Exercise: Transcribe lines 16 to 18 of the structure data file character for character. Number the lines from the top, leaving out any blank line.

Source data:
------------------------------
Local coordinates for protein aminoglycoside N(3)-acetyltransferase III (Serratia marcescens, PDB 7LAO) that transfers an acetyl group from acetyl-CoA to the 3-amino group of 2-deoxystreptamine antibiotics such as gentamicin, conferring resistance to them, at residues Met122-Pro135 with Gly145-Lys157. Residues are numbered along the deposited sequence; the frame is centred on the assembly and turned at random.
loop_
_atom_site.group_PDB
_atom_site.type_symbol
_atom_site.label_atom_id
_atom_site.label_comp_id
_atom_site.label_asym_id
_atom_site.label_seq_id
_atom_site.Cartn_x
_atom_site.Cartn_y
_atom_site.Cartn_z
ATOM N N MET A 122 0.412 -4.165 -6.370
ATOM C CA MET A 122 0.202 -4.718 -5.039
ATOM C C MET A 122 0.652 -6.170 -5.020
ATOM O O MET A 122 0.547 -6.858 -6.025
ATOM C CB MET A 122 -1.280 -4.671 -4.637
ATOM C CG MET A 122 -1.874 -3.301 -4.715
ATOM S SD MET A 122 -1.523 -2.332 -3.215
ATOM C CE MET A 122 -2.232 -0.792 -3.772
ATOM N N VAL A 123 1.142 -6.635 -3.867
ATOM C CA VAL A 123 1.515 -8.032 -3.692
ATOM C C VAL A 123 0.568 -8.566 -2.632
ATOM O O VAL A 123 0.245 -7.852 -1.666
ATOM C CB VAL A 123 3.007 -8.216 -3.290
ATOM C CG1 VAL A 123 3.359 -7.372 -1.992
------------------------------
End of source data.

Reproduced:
ATOM C CB MET A 122 -1.280 -4.671 -4.637
ATOM C CG MET A 122 -1.874 -3.301 -4.715
ATOM S SD MET A 122 -1.523 -2.332 -3.215